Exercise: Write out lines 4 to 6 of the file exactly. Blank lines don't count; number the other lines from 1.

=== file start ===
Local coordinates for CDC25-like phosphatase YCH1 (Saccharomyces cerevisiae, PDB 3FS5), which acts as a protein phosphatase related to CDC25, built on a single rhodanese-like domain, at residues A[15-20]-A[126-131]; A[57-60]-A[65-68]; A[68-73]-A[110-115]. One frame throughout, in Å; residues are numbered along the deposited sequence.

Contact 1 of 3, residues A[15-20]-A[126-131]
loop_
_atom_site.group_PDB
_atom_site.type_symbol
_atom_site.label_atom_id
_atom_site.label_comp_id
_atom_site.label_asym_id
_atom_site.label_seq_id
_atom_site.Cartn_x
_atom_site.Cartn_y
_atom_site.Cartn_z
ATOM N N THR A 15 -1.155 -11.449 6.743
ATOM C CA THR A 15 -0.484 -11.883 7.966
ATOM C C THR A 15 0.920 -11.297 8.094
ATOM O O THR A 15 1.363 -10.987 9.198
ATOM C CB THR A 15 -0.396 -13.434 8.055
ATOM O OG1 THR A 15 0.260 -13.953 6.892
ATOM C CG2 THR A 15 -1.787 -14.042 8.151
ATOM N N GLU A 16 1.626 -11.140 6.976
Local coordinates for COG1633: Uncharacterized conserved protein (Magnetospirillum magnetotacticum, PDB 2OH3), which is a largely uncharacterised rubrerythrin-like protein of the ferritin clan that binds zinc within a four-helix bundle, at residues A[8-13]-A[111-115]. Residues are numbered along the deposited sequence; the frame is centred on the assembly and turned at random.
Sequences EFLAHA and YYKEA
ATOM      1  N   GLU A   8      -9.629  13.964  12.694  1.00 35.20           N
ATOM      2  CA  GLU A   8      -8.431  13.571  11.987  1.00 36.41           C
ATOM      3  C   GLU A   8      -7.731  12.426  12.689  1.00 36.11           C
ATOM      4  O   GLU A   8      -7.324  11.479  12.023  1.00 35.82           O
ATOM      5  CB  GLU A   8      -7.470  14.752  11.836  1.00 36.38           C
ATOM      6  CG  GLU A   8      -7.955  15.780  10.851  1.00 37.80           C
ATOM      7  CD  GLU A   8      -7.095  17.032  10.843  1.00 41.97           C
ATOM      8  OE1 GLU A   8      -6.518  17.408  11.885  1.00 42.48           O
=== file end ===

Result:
_atom_site.group_PDB
_atom_site.type_symbol
_atom_site.label_atom_id